Damn me for forgetting his name but there are two reasons i most remember a journalist who used to hang with us in Durban (South Africa) in the early Nineties. The first was because he would sometimes drop to the floor if an aeroplane flew over, an after effect of his time in the war in South-West Africa (now Namibia) when MIGs would bomb and the soldiers had to try dig a quick hole into very hard ground. The second was because he used to review music for the daily newspaper and would sell us the tapes he never wanted at a great price.
The most memorable of those was W.A.S.P.’s The Crimson Idol. For me, this was an era of classic rock, grunge and alternate. The only heavy exceptions were Metallica, Ministry and a smidgeon of Iron Maiden. Although they may not be considered metal nowadays, W.A.S.P. was badarse then, a result of their symbolism clashing with conservative “christianity” during apartheid.
In Eighties school days, they were one of the bands whose badges would appear stitched to the denim jackets and bags of the bad boys.
My long-winded intro could be summed as as this album representing a lovely nostalgia from one of the best periods of my life even if none of my mates wanted to listen to it. It wasn’t DJ material. It never got played in our underground homes of Monks Inn, The Rift, Berea Inn and the Bomb Shelter at the Winston Hotel. It was just me and my double tapedeck. Part of me related to the story that the band is telling, that of the odd child raised by religious parents who didn’t understand him. Of course, our paths diverge as the child goes on to become an unfulfilled rock star.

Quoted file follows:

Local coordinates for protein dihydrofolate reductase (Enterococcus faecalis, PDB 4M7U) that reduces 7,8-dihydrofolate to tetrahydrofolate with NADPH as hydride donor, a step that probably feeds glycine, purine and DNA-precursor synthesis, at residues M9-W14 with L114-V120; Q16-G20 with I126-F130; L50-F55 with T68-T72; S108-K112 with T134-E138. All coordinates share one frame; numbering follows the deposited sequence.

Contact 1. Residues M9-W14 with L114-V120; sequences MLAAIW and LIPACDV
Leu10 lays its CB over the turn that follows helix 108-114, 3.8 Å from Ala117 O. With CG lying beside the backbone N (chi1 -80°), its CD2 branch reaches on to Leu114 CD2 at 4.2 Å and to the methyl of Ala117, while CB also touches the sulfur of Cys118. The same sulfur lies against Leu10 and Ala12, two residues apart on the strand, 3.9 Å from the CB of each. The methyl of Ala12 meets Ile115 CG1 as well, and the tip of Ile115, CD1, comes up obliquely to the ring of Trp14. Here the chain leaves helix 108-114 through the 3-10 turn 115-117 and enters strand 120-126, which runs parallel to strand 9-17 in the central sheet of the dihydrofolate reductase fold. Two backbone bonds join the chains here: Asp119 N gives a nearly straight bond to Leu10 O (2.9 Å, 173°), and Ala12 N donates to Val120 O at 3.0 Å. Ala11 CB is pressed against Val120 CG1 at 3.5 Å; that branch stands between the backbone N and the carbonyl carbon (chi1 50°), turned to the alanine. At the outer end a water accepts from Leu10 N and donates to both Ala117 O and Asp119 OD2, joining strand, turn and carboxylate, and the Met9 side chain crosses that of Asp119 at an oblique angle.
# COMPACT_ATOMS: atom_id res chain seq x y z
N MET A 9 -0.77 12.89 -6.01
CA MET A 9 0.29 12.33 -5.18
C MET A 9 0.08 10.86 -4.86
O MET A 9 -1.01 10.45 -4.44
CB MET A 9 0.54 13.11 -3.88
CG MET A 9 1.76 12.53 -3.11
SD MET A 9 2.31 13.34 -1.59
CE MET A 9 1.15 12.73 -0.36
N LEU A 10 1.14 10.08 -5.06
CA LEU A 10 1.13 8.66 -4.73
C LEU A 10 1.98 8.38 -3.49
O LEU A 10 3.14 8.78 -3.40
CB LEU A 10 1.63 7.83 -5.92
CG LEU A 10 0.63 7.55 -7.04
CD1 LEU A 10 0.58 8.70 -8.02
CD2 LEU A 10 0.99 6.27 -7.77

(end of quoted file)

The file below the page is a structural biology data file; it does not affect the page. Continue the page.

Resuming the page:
Memory can ring false after decades (a re-run of MacGuyver is not the same!) so, although The Crimson Idol doesn’t resonate as strongly within me, i was pleased that some tracks still kick arse and the drumming is as incredible as ever. It’s easy to want to scream along to the lyrics “who am I?” in ‘The Invisible Boy’ and “long live” in ‘The Great Misconceptions of Me’.
And let me not forget to tell you that this is the expanded issue which came out in 1998. It includes a bonus disc of live and acoustic versions of album and non-album songs as well as 2 from the original sessions. ‘Phantoms in the Mirror’ add more flesh to the concept story. ‘The Eulogy’, my favourite of these, slow builds into a crescendo with full-throated scream. ‘When the Levee Breaks’, the Led Zeppelin cover, is immediately a wonderful oddity with its harmonica beginning. Certainly has a Southern Metal vibe to it. Even The Who’s ‘The Real Me’ gets covered.
A big addition to the original disc is the last track which is ironically the prelude to the album. The 16 minute ‘The Story of Jonathan’ narrates the sad tale of Jonathan, from childhood to his becoming the Crimson Idol. These words are from that:
“The pain of my youth, the misery of my neglect, manifested in many ways; depression, my enemy; fear, my friend; hatred, my lover; and anger, fuel for my fire. These four characteristics would become the guiding force of my life.”
Buy a ticket and re-ride the journey that is The Crimson Idol.